What is wage theft?
Wage theft happens when your employer doesn’t pay you the minimum monetary amount, or allowances and entitlements that are outlined in the Enterprise Agreement or Modern Award that you work under, and that includes compulsory superannuation.
It can happen by mistake, but in many instances, wage theft is a deliberate action taken by your boss to steal money that you are rightly and lawfully entitled to.
Different forms of wage theft
There are many different ways employers steal wages and entitlements from their employees.
- paying less than the minimum hourly rate
- failure to pay penalty rates, overtime and allowances
- taking inappropriate deductions from wages
- refusing to allow leave
- demanding wages be paid back in “cash-back” schemes
- paying employees in cash “off the books”
- unpaid work experience or internships
Find My Award
Different jobs in different industries have different minimum pay rates and allowances and entitlements.
The specific wages and entitlements that you are eligible for depends on your age, the state you live in, the industry you work in, your qualifications and your duties and responsibilities.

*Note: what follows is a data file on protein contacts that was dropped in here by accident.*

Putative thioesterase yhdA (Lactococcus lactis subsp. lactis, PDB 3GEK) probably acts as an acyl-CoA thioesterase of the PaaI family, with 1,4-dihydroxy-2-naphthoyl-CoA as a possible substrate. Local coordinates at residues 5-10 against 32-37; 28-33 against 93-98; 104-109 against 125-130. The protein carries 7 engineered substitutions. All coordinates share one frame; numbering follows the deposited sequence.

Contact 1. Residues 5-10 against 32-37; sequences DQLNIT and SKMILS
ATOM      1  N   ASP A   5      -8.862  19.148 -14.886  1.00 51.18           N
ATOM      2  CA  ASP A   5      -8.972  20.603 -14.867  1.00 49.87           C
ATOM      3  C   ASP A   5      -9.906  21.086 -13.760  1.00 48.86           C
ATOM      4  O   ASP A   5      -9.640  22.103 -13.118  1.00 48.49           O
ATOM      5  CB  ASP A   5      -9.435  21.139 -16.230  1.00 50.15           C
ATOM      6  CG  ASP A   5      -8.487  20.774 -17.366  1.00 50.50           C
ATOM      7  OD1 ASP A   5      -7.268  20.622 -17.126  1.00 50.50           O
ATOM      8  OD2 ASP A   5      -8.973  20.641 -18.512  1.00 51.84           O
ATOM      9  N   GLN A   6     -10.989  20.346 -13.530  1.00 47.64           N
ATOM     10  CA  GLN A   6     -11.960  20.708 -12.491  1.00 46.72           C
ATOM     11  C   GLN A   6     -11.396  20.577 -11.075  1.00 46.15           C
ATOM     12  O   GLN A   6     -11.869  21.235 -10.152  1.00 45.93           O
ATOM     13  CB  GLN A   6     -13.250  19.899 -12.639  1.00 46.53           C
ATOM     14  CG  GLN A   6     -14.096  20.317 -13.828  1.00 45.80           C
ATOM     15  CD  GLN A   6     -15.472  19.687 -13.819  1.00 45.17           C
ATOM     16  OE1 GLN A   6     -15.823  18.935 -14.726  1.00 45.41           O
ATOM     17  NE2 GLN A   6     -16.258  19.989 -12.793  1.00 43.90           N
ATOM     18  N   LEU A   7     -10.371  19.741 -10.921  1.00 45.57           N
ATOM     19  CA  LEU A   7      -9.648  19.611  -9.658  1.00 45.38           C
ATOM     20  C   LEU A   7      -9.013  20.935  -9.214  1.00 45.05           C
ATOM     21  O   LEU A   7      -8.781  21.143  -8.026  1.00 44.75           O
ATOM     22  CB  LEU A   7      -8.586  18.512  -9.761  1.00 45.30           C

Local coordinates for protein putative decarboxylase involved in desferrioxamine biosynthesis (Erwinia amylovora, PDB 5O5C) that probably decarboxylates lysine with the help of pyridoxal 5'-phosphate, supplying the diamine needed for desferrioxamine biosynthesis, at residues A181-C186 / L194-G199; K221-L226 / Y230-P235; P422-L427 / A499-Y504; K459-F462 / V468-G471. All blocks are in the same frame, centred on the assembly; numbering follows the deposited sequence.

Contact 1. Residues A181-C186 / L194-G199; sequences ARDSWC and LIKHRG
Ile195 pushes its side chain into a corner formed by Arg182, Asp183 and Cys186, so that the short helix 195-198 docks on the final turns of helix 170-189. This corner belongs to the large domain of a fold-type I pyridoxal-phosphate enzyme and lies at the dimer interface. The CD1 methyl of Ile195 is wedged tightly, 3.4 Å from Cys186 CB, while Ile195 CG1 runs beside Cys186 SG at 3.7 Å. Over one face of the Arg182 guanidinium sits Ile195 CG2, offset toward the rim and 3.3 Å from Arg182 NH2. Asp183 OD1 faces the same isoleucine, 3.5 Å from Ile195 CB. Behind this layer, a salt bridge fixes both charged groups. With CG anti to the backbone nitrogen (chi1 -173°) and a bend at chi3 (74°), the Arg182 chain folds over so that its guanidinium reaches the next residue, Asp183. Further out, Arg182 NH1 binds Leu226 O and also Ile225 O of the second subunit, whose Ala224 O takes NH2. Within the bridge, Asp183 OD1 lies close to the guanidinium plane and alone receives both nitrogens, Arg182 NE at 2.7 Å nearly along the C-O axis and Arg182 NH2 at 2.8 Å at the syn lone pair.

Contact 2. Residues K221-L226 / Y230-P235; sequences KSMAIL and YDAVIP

To check which award applies to your job, visit the Fair Work Ombudsman website and use the Find My Award tool.
The national minimum wage
As of 1 July 2023, the national minimum wage is $23.23 per hour or $882.80 for a 38-hour week.
Casual employees must be paid a minimum $29.04 per hour – which includes a 25 percent casual loading.
Unpaid superannuation can cost workers big time.
Not only do you not receive the money from the regular contribution, but you also miss out on the interest that money would have made while it sits in your super account.
This can make an enormous difference to the balance of your superannuation account by the time that you retire.
From 1 July 2022, your boss has to pay you a super contribution of 11 percent no matter how much you earn.
However, if you are under 18 years-old and work less than 30 hours per week, you will need to be paid at least $450 in salary or wages before tax in a calendar month to receive super contributions.
It doesn’t matter if you work part time, full time or casual.
You may also be eligible for super if you are a contractor working and being paid primarily for labour.
If you are covered by a Modern Award, we can help you recover unpaid super by taking immediate legal action on your behalf.
In addition, we can also help you recover any interest or gains on your super that you have missed out on.
Wage theft now a crime
Wage theft is now a crime in Queensland and Victoria, with Western Australia also hoping to pass similar laws in the near future.
As a result, we can now take immediate action in the Industrial Magistrates Court to recover wages and entitlements for our clients.
We can also take action in other courts for amounts higher than that.
Our team at Industrial Relations Claims has an intimate knowledge of Modern Awards, including overtime, penalty rates, loadings, allowances and entitlements.
We will ensure that we will recover every last cent that you are owed.
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LAST UPDATED: July 2023